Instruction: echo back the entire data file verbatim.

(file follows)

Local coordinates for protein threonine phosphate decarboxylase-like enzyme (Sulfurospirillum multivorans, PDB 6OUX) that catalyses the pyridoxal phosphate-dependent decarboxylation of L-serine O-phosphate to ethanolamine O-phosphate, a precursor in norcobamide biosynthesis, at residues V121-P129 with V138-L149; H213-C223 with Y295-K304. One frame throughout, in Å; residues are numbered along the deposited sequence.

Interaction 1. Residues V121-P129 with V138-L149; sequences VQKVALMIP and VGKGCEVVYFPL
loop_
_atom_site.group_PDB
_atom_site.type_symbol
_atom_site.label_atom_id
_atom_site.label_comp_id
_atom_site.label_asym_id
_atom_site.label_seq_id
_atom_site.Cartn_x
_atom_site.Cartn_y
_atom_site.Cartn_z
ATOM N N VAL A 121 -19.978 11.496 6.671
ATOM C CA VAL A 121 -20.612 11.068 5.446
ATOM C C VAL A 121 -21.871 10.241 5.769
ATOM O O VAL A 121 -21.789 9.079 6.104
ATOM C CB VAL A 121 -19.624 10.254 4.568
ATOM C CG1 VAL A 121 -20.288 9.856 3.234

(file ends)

Local coordinates for protein threonine phosphate decarboxylase-like enzyme (Sulfurospirillum multivorans, PDB 6OUX) that catalyses the pyridoxal phosphate-dependent decarboxylation of L-serine O-phosphate to ethanolamine O-phosphate, a precursor in norcobamide biosynthesis, at residues V121-P129 with V138-L149; H213-C223 with Y295-K304. One frame throughout, in Å; residues are numbered along the deposited sequence.

Interaction 1. Residues V121-P129 with V138-L149; sequences VQKVALMIP and VGKGCEVVYFPL
loop_
_atom_site.group_PDB
_atom_site.type_symbol
_atom_site.label_atom_id
_atom_site.label_comp_id
_atom_site.label_asym_id
_atom_site.label_seq_id
_atom_site.Cartn_x
_atom_site.Cartn_y
_atom_site.Cartn_z
ATOM N N VAL A 121 -19.978 11.496 6.671
ATOM C CA VAL A 121 -20.612 11.068 5.446
ATOM C C VAL A 121 -21.871 10.241 5.769
ATOM O O VAL A 121 -21.789 9.079 6.104
ATOM C CB VAL A 121 -19.624 10.254 4.568
ATOM C CG1 VAL A 121 -20.288 9.856 3.234